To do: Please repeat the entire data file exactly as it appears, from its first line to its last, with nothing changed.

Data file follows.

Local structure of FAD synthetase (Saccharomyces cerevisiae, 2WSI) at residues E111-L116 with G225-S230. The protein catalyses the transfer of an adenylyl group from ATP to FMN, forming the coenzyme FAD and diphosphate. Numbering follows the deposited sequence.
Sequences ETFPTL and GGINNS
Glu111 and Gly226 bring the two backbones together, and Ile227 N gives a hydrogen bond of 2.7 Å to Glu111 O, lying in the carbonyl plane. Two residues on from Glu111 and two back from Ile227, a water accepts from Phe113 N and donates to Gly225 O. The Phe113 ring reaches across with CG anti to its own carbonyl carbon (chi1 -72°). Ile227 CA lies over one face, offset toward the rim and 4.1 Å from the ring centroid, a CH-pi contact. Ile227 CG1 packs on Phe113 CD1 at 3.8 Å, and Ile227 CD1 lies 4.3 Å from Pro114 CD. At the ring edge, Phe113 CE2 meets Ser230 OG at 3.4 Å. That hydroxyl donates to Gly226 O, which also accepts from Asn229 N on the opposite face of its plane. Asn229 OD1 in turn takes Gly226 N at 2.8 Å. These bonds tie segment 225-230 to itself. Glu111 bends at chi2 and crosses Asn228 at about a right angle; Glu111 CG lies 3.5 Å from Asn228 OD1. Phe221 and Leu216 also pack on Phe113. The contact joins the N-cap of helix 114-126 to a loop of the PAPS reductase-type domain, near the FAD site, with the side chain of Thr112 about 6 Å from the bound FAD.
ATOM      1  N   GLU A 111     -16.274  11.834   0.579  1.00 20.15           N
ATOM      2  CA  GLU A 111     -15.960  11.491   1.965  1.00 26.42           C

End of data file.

Local structure of FAD synthetase (Saccharomyces cerevisiae, 2WSI) at residues E111-L116 with G225-S230. The protein catalyses the transfer of an adenylyl group from ATP to FMN, forming the coenzyme FAD and diphosphate. Numbering follows the deposited sequence.
Sequences ETFPTL and GGINNS
Glu111 and Gly226 bring the two backbones together, and Ile227 N gives a hydrogen bond of 2.7 Å to Glu111 O, lying in the carbonyl plane. Two residues on from Glu111 and two back from Ile227, a water accepts from Phe113 N and donates to Gly225 O. The Phe113 ring reaches across with CG anti to its own carbonyl carbon (chi1 -72°). Ile227 CA lies over one face, offset toward the rim and 4.1 Å from the ring centroid, a CH-pi contact. Ile227 CG1 packs on Phe113 CD1 at 3.8 Å, and Ile227 CD1 lies 4.3 Å from Pro114 CD. At the ring edge, Phe113 CE2 meets Ser230 OG at 3.4 Å. That hydroxyl donates to Gly226 O, which also accepts from Asn229 N on the opposite face of its plane. Asn229 OD1 in turn takes Gly226 N at 2.8 Å. These bonds tie segment 225-230 to itself. Glu111 bends at chi2 and crosses Asn228 at about a right angle; Glu111 CG lies 3.5 Å from Asn228 OD1. Phe221 and Leu216 also pack on Phe113. The contact joins the N-cap of helix 114-126 to a loop of the PAPS reductase-type domain, near the FAD site, with the side chain of Thr112 about 6 Å from the bound FAD.
ATOM      1  N   GLU A 111     -16.274  11.834   0.579  1.00 20.15           N
ATOM      2  CA  GLU A 111     -15.960  11.491   1.965  1.00 26.42           C